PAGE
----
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Pediatrics. 2013 Mar;131(3):564-71. doi: 10.1542/peds.2012-0084. Epub 2013 Feb 11.

Disclosure of incidental findings from next-generation sequencing in pediatric genomic research.

Author information

1
Department of Bioethics, Clinical Center, National Human Genome Research Institute, National Institutes of Health, Bethesda, MD 20892-1156, USA.

Erratum in

  • Pediatrics. 2013 Jul;132(1):172.

Abstract

Next-generation sequencing technologies will likely be used with increasing frequency in pediatric research. One consequence will be the increased identification of individual genomic research findings that are incidental to the aims of the research. Although researchers and ethicists have raised theoretical concerns about incidental findings in the context of genetic research, next-generation sequencing will make this once largely hypothetical concern an increasing reality. Most commentators have begun to accept the notion that there is some duty to disclose individual genetic research results to research subjects; however, the scope of that duty remains unclear. These issues are especially complicated in the pediatric setting, where subjects cannot currently but typically will eventually be able to make their own medical decisions at the age of adulthood. This article discusses the management of incidental findings in the context of pediatric genomic research. We provide an overview of the current literature and propose a framework to manage incidental findings in this unique context, based on what we believe is a limited responsibility to disclose. We hope this will be a useful source of guidance for investigators, institutional review boards, and bioethicists that anticipates the complicated ethical issues raised by advances in genomic technology.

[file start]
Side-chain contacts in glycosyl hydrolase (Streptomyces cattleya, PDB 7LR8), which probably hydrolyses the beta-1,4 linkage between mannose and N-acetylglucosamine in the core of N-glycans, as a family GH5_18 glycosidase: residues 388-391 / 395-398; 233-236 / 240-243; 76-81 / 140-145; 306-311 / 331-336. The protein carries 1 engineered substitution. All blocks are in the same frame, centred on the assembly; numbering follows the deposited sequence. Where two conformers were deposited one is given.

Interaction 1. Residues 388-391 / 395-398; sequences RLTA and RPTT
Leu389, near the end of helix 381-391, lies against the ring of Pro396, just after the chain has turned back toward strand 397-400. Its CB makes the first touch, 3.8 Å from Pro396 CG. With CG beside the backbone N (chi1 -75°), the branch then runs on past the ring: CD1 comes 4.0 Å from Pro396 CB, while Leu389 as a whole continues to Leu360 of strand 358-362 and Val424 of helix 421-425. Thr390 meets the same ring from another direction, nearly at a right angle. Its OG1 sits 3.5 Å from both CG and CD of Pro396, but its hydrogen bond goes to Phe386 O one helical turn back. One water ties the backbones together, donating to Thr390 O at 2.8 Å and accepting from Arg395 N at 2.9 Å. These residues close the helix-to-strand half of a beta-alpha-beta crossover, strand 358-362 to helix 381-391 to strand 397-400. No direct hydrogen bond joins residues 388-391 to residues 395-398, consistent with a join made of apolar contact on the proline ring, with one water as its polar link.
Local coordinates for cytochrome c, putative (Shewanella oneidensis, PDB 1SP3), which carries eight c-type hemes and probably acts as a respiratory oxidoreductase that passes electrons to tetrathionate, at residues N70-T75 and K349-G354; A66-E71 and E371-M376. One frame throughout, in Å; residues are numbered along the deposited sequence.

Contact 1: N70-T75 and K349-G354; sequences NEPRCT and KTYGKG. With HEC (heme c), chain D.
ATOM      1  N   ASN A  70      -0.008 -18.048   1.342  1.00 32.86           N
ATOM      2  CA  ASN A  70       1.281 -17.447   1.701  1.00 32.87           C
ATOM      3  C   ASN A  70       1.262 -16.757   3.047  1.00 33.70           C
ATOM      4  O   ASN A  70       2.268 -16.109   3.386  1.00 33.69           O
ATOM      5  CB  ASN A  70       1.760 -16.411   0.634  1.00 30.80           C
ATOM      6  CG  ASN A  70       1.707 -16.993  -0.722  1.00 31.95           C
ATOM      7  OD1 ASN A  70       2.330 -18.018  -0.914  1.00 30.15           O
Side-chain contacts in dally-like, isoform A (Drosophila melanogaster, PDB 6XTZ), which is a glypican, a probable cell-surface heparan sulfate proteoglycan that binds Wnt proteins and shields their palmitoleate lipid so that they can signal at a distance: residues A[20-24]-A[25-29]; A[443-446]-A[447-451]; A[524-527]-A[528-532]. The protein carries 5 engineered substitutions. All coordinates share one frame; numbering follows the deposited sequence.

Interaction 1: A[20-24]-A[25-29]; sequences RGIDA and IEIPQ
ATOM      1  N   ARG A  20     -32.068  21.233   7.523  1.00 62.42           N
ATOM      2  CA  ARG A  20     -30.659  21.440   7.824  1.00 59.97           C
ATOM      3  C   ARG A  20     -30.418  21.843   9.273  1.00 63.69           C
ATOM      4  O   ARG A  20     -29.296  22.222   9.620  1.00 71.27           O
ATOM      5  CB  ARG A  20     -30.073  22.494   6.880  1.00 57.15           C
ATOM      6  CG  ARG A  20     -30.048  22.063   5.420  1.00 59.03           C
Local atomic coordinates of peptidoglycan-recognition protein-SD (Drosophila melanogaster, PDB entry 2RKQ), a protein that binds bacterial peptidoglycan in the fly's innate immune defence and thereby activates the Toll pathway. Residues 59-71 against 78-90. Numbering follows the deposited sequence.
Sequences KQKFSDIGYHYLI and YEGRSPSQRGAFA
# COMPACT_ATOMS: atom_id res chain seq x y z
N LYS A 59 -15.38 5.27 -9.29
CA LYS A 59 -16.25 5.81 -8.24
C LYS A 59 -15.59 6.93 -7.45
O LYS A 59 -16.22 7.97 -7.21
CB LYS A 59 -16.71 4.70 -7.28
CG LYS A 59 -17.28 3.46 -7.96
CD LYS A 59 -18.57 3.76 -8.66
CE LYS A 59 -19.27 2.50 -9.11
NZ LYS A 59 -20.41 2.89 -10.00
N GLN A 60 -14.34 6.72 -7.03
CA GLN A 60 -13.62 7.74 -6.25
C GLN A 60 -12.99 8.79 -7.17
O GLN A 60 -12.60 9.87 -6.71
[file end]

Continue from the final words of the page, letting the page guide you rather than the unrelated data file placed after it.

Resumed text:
PMID:
23400601
PMCID:
PMC3581837
DOI:
10.1542/peds.2012-0084
[Indexed for MEDLINE]
Free PMC Article

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